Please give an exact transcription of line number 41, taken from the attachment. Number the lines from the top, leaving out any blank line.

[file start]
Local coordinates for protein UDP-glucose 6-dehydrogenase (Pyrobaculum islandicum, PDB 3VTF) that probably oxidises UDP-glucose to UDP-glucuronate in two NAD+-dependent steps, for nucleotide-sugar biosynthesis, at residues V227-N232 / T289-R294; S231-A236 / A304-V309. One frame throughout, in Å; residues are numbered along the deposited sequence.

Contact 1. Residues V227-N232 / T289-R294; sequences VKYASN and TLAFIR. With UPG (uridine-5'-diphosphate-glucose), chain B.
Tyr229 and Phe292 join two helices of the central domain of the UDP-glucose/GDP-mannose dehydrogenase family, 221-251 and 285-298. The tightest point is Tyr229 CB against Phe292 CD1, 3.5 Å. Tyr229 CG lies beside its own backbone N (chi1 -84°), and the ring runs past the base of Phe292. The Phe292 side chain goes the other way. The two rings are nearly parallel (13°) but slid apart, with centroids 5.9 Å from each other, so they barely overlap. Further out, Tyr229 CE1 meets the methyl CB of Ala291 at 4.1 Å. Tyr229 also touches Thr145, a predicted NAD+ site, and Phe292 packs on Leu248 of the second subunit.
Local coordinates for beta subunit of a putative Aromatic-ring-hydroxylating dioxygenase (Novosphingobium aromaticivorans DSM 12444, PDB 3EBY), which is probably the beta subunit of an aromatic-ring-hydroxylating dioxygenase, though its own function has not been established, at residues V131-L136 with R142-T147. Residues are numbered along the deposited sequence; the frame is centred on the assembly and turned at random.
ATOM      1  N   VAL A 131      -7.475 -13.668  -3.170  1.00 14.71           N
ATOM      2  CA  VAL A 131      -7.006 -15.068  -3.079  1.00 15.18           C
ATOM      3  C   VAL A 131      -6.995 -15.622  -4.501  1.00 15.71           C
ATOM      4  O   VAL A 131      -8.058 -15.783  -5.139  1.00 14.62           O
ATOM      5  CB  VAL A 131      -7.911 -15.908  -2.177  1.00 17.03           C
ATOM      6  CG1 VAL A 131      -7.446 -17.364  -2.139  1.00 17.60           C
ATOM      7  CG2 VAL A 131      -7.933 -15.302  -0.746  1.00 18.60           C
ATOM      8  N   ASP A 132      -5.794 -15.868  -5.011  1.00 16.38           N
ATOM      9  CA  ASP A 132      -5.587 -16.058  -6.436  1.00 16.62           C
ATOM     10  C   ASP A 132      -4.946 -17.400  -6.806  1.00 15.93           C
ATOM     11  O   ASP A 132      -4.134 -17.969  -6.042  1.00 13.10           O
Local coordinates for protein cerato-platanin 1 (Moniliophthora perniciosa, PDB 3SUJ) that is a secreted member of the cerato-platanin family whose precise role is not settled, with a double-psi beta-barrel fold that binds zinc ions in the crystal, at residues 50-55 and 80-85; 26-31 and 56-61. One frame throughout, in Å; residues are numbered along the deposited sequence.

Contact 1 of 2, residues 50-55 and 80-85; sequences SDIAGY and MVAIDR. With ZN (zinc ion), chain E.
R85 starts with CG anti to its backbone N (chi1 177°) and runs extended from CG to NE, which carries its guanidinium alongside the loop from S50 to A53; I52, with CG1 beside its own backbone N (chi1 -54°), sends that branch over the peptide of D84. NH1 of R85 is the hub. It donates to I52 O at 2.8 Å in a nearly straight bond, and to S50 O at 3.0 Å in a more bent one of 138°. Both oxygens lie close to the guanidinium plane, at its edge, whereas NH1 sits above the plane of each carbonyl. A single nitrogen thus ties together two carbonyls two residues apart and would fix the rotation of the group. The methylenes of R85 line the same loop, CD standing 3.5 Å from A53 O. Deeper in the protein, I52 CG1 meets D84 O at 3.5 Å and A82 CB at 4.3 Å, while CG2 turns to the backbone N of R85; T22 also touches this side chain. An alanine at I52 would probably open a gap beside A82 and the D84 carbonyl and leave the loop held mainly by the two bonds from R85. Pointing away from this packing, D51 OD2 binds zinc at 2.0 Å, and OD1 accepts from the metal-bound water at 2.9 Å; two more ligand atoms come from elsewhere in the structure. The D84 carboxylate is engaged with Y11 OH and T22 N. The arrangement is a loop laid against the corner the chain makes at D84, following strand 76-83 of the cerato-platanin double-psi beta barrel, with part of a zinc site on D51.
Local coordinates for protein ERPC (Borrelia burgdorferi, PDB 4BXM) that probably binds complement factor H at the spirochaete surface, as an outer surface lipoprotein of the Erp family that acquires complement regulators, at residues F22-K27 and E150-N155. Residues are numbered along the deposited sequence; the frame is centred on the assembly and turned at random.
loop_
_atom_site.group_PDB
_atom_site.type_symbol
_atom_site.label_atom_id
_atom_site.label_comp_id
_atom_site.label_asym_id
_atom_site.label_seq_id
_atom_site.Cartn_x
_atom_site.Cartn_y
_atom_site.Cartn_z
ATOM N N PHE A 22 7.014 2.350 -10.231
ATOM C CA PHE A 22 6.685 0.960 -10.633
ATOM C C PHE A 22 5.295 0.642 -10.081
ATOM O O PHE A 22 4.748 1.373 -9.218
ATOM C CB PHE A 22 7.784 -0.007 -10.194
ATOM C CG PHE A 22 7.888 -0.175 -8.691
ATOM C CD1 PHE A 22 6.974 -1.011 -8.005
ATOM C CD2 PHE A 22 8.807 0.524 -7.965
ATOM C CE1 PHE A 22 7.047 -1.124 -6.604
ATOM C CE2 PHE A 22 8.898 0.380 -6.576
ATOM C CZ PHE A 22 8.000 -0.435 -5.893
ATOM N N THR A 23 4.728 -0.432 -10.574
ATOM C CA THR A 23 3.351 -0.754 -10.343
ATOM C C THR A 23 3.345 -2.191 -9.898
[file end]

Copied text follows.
ATOM N N THR A 23 4.728 -0.432 -10.574